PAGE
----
As you’re well aware by now, North Dakota’s oil production has grown at an incredible rate since 2008, and expected to pump more than 1.1 million barrels per day this month.
The problem is that there’s one side-effect that’s come with this tremendous production growth — an exorbitant amount of gas flaring.
Source: U.S. Energy Information Administration, with data from the North Dakota Industrial Commission
This, of course, is mostly thanks to a severe lack in the infrastructure. Without that infrastructure in place, companies believe it’s more profitable to burn the gas off at the wellhead.
Yet, new regulations have given the state’s industry new goals…
Currently, North Dakota aims to capture and sell about 78% of total natural gas that is emitted, or to flare only 22% of the natural gas output.
Now, one of the main reasons why gas is flared, however, is because venting it is illegal in North Dakota. It’s not the safest of practices to begin with, and not doing so eliminates the possibility of emitting hazardous materials into the air.
That’s also not to mention that the gas is extremely flammable.
And although we’ve seen drilling activity fall off a cliff over the last year and a half, companies in the Bakken have become much more efficient at extracting their oil, which in turn increased natural gas withdrawals. tural gas withdrawals.
Last year — in North Dakota alone — the volume of flared gas reached 0.35 billion cubic feet per day, which accounted for roughly half of the total flared or vented gas in the United States.
And going forward, gas processing capacity in North Dakota is expected to reach 1.6 billion cubic feet per day, practically matching the current gross withdrawals.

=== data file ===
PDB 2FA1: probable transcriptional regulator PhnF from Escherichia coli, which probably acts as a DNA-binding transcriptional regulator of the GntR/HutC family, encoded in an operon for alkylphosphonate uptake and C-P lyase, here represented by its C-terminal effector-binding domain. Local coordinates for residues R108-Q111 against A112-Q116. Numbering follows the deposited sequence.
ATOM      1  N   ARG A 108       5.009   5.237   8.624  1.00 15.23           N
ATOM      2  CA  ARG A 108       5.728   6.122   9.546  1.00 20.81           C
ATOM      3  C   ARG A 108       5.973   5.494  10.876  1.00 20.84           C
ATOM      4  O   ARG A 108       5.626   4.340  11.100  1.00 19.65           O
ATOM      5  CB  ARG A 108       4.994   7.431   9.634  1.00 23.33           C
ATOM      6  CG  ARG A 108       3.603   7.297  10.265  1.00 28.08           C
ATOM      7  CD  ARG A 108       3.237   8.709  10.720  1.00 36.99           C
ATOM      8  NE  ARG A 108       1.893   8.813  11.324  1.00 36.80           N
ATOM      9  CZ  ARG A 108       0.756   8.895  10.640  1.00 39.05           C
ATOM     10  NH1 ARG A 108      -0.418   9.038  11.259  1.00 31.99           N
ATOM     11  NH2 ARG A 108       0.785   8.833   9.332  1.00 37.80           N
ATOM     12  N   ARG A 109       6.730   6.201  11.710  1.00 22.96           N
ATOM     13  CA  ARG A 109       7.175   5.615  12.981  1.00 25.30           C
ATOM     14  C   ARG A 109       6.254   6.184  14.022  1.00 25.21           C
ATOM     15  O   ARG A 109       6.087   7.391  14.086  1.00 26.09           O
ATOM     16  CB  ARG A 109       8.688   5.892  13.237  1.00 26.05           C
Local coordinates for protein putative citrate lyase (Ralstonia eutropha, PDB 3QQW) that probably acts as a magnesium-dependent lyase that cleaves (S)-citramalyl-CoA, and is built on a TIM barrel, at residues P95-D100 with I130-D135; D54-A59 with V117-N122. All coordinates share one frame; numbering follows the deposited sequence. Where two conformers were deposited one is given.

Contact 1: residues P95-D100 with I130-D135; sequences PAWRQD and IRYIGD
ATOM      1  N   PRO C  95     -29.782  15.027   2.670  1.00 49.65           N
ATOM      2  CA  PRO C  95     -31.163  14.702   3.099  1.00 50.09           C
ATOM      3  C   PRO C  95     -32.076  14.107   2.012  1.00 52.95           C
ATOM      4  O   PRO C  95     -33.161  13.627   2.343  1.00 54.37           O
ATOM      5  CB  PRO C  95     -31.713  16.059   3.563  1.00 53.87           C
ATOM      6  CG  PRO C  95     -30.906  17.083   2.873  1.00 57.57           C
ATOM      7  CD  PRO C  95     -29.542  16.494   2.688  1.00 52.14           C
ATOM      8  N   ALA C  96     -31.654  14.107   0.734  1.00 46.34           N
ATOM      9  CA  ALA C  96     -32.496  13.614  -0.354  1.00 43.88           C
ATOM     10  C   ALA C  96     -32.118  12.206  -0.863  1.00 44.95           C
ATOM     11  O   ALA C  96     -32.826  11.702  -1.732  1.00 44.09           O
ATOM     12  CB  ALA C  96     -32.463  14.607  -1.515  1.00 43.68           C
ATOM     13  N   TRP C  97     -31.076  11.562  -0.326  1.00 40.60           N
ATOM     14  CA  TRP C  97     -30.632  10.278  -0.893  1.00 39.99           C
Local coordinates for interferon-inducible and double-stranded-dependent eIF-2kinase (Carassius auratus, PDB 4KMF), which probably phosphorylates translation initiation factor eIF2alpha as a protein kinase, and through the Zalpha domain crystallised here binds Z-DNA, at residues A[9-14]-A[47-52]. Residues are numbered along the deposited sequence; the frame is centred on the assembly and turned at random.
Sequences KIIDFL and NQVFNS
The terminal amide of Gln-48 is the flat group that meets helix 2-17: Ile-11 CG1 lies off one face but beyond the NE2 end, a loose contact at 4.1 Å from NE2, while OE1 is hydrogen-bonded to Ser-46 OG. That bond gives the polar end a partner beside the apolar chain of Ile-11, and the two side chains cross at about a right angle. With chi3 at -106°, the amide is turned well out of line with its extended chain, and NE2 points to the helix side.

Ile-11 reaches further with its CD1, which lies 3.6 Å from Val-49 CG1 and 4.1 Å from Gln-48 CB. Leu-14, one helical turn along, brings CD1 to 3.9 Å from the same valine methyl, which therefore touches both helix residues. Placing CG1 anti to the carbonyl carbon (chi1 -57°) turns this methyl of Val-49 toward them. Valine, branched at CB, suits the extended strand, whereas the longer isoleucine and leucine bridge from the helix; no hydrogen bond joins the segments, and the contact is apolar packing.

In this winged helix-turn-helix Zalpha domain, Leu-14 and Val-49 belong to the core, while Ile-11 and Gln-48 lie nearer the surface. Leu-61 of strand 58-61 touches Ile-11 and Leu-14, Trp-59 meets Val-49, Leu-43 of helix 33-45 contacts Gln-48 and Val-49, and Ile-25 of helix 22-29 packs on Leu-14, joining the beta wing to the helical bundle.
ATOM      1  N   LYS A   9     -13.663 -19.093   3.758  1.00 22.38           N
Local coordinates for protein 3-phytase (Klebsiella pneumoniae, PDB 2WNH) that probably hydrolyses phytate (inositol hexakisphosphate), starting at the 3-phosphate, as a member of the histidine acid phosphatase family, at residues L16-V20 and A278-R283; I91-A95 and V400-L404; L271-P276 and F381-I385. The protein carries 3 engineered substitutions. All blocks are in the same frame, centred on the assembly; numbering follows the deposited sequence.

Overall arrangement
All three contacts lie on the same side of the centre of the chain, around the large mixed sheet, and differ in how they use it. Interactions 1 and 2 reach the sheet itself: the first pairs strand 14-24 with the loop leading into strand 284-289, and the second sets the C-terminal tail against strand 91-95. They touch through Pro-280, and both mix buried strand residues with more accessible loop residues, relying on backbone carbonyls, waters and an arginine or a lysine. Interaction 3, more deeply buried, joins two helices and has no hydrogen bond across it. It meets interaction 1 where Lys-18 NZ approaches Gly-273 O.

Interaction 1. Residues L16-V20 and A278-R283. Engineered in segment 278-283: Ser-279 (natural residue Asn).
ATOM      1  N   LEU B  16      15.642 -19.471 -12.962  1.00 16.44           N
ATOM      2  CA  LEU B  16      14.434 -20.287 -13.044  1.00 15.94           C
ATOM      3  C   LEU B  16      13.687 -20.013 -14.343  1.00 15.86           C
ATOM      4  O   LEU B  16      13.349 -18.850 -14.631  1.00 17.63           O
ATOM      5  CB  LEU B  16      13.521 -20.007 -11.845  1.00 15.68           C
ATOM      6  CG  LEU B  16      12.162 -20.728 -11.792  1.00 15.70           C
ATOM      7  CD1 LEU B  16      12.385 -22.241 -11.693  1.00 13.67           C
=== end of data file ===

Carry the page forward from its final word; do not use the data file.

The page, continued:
One of the issues is that there’s a different mix of gases and liquids that are produced as a byproduct during oil production. As you know, both “wet gas” (which includes methane, ethane, and propane), and “dry gas” can be produced from this stream… and the liquids can’t be left in the dry stream, given the specifications that limit both its quantity and heat content.
In fact, natural gas from the Bakken has higher levels of ethane than gas from other areas.
It has the second highest heat content of natural gas (that is delivered to consumers) in the US, and that limits the amount of ethane that processing plants can leave in the gas streams, and that is due to limited natural gas plant liquid storage capacity.
Until next time,
A true insider in the technology and energy markets, Keith’s research has helped everyday investors capitalize from the rapid adoption of new technology trends and energy transitions. Keith connects with hundreds of thousands of readers as the Managing Editor of Energy & Capital, as well as the investment director of Angel Publishing’s Energy Investor and Technology and Opportunity.
For nearly two decades, Keith has been providing in-depth coverage of the hottest investment trends before they go mainstream — from the shale oil and gas boom in the United States to the red-hot EV revolution currently underway. Keith and his readers have banked hundreds of winning trades on the 5G rollout and on key advancements in robotics and AI technology.
Keith’s keen trading acumen and investment research also extend all the way into the complex biotech sector, where he and his readers take advantage of the newest and most groundbreaking medical therapies being developed by nearly 1,000 biotech companies. His network includes hundreds of experts, from M.D.s and Ph.D.s to lab scientists grinding out the latest medical technology and treatments. You can join his vast investment community and target the most profitable biotech stocks in Keith’s Topline Trader advisory newsletter.